We subscribe to the Hindustan Times. Ardent Times Of India loyalists till some years back, we moved to HT when the newspaper was launched in Mumbai, mainly because we found the Mumbai edition of TOI too pager three-ey for our taste. Flipping through HT is an integral part of my morning routine but sometimes,for the sake of variety, I like to read other newspapers too.
I picked up a copy of DNA on my way to work today and found an article that caught my attention. Titled “Meet India’s silent cyber warriors” the article talked about how Indians were engaging in a hacking war with Pakistanis. It was a brief article so let me reproduce it here for you.
Who are our soldiers in the cyber war with Pakistan? Contrary to popular belief, the cyber war is not fought by hackers hired by the government but by software engineers loosely connected through anonymous chat severs who want to do “something for their country” in their own way and in their free time.
Meet Rahul Shekhar (name changed to protect identity), a 26-year-old software engineer with one of the top IT firms in India. Rahul is one of the many “soldiers” India has in its cyber war against known and unknown enemies.
A harmless coder of taxation-related software during the day, Shekhar tunes in to the cyber war by night. “I get home and relax for some time. Post an early dinner I spend three hours working on a form of attack, defence or training in India’s cyber wars,” he told DNA.
Globally, hackers not connected with the government machinery are known to supply intelligence to their governments. Like snipers on a tall building, computer hackers often act as cyber vanguards. Working in tandem with like-minded people worldwide, Indian and Pakistani hackers fight this silent battle round-the-clock. They keep tabs on each other’s possible vulnerabilities and send in worms, viruses and other malware once vulnerabilities are confirmed.
According to Shekhar, hackers fighting for any country are of three kinds: Black hats, white hats and grey hats. In cyber parlance, black hats are hackers whose professional lives are spent trying to attack other systems. White hats defend against attacks. “I am of the third kind, the grey hat – not a professional hacker but I pursue it seriously as a hobby and out of patriotism.”
Source: DNA, Mumbai 7.1.09
If you prefer reading the e-article, you can go here.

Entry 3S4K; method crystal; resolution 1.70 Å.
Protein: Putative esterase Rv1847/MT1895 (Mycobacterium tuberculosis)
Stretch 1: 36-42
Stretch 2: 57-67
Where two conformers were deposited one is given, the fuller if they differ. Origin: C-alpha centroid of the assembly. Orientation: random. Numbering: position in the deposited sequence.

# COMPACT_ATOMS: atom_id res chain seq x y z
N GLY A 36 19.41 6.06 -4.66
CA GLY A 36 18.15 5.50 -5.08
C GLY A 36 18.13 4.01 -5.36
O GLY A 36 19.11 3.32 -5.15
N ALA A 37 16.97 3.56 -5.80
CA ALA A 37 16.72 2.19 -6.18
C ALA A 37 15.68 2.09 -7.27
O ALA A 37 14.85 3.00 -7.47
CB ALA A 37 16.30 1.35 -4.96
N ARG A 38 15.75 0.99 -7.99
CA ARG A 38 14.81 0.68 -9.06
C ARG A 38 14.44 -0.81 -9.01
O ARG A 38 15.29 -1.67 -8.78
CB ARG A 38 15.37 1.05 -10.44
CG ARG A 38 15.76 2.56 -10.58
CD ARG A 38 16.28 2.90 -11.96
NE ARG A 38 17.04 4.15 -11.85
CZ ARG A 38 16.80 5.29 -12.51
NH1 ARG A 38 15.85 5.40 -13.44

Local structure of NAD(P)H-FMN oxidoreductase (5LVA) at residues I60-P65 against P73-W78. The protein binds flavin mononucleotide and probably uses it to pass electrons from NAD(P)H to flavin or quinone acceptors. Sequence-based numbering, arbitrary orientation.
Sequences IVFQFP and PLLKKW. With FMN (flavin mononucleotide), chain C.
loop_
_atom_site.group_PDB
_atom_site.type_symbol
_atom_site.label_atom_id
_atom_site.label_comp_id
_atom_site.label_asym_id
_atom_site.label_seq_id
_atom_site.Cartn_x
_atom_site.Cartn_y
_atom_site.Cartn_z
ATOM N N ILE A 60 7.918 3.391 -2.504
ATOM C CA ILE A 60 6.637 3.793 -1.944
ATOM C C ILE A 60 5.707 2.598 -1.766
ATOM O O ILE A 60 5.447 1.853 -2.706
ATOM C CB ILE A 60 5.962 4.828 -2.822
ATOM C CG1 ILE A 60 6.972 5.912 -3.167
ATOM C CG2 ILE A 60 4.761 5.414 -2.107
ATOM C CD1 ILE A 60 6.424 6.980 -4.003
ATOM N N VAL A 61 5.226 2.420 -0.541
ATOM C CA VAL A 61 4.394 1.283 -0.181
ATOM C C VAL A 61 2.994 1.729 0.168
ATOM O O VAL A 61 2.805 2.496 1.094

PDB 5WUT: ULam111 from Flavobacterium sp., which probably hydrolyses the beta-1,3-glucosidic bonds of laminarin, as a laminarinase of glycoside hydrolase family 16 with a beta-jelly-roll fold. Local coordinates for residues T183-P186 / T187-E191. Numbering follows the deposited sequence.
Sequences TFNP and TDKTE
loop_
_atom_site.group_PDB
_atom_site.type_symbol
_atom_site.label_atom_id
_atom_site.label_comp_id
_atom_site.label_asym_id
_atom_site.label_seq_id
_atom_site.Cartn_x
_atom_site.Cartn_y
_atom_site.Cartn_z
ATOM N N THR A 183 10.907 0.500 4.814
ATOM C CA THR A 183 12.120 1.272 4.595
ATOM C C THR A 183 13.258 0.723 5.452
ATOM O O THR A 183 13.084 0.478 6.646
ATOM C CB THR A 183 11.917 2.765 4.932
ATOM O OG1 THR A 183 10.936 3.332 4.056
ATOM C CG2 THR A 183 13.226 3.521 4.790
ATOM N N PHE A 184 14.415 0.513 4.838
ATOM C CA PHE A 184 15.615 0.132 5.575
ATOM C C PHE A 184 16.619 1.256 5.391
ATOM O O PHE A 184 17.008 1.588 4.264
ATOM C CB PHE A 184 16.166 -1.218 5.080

Now there are lots of things in this article that I don’t like. I am not even getting into the issue of hacking here. I am focusing on how some people consider hacking patriotic. If Shekhar here said he had taken to hacking as a hobby I wouldn’t have too much to say to him, after all a hobby is a personal choice. But the fact that he considers it an act of patriotism is what upsets me.Love for one’s country doesn’t mean we harm others. Granted that we are talking about Pakistan here and that there are bound to be some people who will hold grudges against the country in spite of knowing that most of the trouble between the two nations is politically created. But that still doesn’t justify intentionally harming others. If you are patriotic shouldn’t you be doing something that helps your country develop and prosper instead of trying to harm others and slow their progress? What better way to show your love for your country than by making genuine contributions towards its development? For most people, I think, a “genuine contribution” would simply mean undertaking their professional and personal tasks with honestly and sincerity. If we all shoulder whatever little responsibility we have earnestly, we make a contribution whether or not we realise it. How does hacking help us make our contribution to the nation’s development? It doesn’t. So to my mind, this whole virtual hacking war is a waste of manpower, talent and time. If only people from both the countries would divert these resources to better use, we ‘d all benefit.
What do you think? Can hacking be considered patriotic?If something is essentially unethical, can it still be considered patriotic?
If this post was of your interst, you may also like reading the post on myths about Pakistan on Tazeen’s blog.